‘The dancers start to become aware of wider horizons, and of each other: arms that were raised as barriers make tentative contacts, and snatches of piano music mould their bodies into graceful, more coordinated ease’ (Judith Mackrell, The Guardian, 23 October 2004).

'With the audience seated on four sides, the focus was brought inwards, reinforcing a sense of circularity. Audience members were able to see other audience members as much as dancers, providing new choices in what to view. The removal of the proscenium arch abandoned the ‘them and us’ relationship between performer and audience. But one of the more striking aspects of Bird Song is the interweaving of meticulously composed movement with an emotionally charged sound score by Andy Pink and Adrian Plaut’s lighting design, which together create diverse and vibrant mood states. Bird Song travels through movement clusters that seem to drive towards and emanate out of a central solo....and dwells on capturing the present in the synthesis of intricate yet legible dance, sound and lighting' (Sarah Whatley, 2005).

‘Initiated by isolated joints, movement has an anatomical focus and draws attention to body parts and surfaces’ (Lorna Sanders, Dancing Times, November 2006).

Dance Work

  • Series Title: Bird Song
  • Title: Dance Work
  • Choreographer: Siobhan Davies
  • Dancers: Tammy Arjona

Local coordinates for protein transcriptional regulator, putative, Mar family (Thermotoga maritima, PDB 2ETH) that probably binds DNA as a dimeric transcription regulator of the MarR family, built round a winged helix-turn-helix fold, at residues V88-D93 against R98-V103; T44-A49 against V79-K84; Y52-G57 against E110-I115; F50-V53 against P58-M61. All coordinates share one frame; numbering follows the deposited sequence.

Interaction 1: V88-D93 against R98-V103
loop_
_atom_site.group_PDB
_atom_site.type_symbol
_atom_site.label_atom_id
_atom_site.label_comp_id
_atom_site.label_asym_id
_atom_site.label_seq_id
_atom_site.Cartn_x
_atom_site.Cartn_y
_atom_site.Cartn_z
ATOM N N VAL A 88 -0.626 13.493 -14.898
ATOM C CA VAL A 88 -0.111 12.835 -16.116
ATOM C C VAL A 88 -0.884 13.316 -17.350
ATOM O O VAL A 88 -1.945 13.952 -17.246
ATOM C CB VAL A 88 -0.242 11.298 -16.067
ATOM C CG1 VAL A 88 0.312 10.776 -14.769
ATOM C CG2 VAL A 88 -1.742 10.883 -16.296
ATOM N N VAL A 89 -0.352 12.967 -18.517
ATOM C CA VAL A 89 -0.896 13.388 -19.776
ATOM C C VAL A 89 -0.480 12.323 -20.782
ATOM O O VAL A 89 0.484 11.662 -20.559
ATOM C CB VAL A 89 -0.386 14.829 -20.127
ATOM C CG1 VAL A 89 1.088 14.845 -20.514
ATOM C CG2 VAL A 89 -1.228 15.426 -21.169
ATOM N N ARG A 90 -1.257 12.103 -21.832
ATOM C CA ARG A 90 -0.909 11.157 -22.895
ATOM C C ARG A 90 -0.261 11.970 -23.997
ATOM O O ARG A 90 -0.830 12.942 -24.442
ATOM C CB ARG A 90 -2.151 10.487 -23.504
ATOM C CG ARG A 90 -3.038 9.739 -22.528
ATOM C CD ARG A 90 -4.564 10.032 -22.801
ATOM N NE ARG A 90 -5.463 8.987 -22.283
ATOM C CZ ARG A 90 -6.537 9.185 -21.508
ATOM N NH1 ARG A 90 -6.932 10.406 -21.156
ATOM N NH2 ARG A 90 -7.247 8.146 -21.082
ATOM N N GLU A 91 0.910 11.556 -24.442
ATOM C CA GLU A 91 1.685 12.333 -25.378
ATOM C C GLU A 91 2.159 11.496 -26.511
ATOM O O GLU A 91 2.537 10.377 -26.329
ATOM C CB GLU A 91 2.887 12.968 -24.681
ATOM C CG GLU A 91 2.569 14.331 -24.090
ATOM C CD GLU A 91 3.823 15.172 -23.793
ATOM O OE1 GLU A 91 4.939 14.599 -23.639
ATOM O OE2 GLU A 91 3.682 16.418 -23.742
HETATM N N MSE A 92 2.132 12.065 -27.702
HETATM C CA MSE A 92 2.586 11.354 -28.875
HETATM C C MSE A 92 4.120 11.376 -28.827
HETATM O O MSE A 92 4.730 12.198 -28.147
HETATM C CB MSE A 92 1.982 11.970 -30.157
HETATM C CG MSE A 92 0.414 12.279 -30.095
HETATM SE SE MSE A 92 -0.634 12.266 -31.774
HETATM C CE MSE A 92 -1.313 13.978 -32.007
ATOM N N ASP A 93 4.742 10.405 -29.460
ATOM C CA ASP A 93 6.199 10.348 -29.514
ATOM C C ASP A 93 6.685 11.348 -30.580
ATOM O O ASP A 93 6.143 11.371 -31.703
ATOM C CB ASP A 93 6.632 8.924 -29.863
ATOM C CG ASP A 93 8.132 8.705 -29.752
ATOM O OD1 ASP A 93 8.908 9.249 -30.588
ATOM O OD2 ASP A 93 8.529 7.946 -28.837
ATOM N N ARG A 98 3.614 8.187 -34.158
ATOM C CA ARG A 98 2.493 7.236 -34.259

• Music: Andy Pink
  • Music - comments: Credited in original programme as Sound score and design. Included in Andy Pink's sound score are the following pieces of music: Infinite Monkeys by Mannlicher Carcano; Scratch by W.Mark Sutherland; language universal (I[0]) by audio.nl; The Pied Butchers of Storey Creek by David Lumsdaine; When I am Eighty-Four by Walter Zimmerman performed by Ian Pace; Canon BWV 1073 by Johann Sebastian Bach played by Musica Antiqua, Koln; The Three Traumerei Variations by John Rea performed by Richard Raymond.
  • Sound Score: Andy Pink
  • Designer: Sam Collins
  • Design - comments: Credited in original programme as Production Design
  • Lighting Design: Adrian Plaut
  • Costume Maker: Sasha Keir
  • Production Manager: Sam Collins - listed in programme as Production Design
  • Editor: Sebastian Ratclife, Sam Collins
  • Editor - comments: Video Editing for the Bird Song Production
  • Contributors: David Ward
  • Contributors - comments: Contributing artist